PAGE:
The appeals court ruled that Mr. Trump had exceeded the authority Congress had given him over immigration and had violated a part of the immigration laws barring discrimination in the issuance of visas.
In his brief urging the Supreme Court to hear the case, Solicitor General Noel J. Francisco wrote that the president has vast constitutional and statutory authority over immigration. He added that the third order had been the result of “an extensive, worldwide review by multiple government agencies.”
“The courts below,” Mr. Francisco wrote, “have overridden the president’s judgments on sensitive matters of national security and foreign relations, and severely restricted the ability of this and future presidents to protect the nation.”
The appeals court based its ruling on immigration statutes, not the Constitution’s prohibition of religious discrimination. But both sides urged the Supreme Court to consider both the statutory and constitutional questions if it agreed to hear the case.
Lawyers for the challengers told the justices that Mr. Trump’s own statements provided powerful evidence of anti-Muslim animus. The latest order, they said, was infected by the same flaws as the previous one.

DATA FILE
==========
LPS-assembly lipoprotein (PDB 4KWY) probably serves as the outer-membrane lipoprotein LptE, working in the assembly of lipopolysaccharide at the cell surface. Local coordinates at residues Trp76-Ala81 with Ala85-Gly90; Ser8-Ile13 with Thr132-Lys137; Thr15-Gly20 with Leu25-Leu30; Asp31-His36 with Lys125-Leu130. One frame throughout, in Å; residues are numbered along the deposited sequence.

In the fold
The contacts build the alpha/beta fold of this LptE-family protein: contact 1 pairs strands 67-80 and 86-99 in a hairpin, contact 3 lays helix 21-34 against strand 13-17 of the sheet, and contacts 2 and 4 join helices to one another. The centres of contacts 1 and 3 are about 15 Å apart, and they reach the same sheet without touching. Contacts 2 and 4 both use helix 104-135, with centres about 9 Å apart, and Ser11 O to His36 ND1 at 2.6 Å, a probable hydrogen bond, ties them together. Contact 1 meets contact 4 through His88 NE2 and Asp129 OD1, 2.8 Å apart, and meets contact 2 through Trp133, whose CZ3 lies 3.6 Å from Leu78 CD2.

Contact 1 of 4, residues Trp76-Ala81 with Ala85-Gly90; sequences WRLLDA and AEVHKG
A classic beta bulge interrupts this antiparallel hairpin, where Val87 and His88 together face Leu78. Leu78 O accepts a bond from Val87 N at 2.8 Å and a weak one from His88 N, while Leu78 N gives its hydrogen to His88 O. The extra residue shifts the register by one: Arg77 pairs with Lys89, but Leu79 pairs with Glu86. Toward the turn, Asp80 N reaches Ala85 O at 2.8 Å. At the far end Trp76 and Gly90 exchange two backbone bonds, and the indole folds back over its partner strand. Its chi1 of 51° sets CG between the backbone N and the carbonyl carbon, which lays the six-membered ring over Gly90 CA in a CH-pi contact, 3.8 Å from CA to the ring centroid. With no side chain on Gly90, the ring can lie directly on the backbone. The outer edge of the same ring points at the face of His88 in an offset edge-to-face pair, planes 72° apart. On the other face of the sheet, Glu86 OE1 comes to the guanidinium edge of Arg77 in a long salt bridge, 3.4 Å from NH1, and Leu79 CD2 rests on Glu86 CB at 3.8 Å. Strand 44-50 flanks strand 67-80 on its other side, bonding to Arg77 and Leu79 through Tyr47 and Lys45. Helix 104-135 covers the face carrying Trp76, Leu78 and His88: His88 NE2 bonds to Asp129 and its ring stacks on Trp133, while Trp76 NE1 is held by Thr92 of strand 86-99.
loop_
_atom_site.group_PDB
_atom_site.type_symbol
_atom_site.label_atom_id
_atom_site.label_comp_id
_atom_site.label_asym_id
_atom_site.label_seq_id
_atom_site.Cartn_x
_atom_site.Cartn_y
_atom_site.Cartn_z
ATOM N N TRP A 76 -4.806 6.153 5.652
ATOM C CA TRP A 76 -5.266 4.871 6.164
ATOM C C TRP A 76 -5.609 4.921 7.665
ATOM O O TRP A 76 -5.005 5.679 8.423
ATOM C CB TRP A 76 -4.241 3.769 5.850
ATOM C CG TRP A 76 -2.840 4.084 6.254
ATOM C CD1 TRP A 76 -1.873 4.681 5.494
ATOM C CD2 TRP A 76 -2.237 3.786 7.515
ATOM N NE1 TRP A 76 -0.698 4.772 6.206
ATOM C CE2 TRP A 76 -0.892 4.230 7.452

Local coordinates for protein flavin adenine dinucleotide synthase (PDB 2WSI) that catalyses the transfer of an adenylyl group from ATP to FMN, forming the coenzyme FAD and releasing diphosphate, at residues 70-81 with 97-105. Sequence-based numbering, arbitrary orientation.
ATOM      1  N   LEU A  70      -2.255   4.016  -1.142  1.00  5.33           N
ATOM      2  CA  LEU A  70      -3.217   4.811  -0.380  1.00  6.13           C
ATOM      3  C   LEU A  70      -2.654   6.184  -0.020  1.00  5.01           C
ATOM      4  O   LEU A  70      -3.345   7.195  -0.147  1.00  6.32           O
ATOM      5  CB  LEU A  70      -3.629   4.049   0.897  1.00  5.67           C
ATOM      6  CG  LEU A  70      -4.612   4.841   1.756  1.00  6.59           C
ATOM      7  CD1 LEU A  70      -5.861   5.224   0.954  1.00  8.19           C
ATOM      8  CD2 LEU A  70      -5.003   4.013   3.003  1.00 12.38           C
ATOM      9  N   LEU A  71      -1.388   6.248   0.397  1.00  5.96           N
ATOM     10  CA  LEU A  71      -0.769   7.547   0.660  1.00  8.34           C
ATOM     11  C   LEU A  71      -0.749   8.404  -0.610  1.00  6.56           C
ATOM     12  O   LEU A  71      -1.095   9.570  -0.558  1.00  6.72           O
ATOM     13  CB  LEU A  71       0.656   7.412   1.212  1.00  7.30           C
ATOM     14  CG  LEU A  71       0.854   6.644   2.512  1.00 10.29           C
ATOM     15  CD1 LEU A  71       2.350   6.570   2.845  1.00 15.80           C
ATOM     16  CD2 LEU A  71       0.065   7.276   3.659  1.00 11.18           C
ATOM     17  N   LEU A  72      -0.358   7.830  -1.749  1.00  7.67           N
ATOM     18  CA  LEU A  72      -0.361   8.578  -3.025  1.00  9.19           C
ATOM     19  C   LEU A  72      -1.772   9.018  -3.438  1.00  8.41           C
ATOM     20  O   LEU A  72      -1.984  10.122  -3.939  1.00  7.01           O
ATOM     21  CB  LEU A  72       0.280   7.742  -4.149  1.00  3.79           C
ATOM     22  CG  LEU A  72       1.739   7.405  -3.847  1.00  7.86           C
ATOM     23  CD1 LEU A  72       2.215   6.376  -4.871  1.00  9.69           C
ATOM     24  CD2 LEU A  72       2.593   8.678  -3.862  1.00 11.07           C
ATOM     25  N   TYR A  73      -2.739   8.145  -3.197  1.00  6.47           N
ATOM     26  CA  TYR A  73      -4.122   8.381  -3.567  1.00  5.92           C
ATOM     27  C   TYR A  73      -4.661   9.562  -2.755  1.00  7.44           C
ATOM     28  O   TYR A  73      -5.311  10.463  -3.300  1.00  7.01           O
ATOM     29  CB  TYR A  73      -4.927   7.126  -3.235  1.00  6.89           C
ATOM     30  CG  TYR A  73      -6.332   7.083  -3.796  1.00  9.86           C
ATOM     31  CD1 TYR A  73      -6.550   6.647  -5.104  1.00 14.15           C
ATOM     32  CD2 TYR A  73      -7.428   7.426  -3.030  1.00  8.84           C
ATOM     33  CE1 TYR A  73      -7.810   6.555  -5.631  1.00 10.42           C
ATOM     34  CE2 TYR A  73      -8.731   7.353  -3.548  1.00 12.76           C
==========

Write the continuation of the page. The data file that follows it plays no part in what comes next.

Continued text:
“The president has repeatedly explained that the two orders pursue the same aim,” the challengers wrote. Nine days before the September order was released, they wrote, “the president demanded a ‘larger, tougher and more specific’ ban, reminding the public that he remains committed to a ‘travel ban’ even if it is not ‘politically correct.'”
On the day the September order became public, the challengers added, “the president made clear that it was the harsher version of the travel ban, telling reporters, ‘The travel ban: the tougher, the better.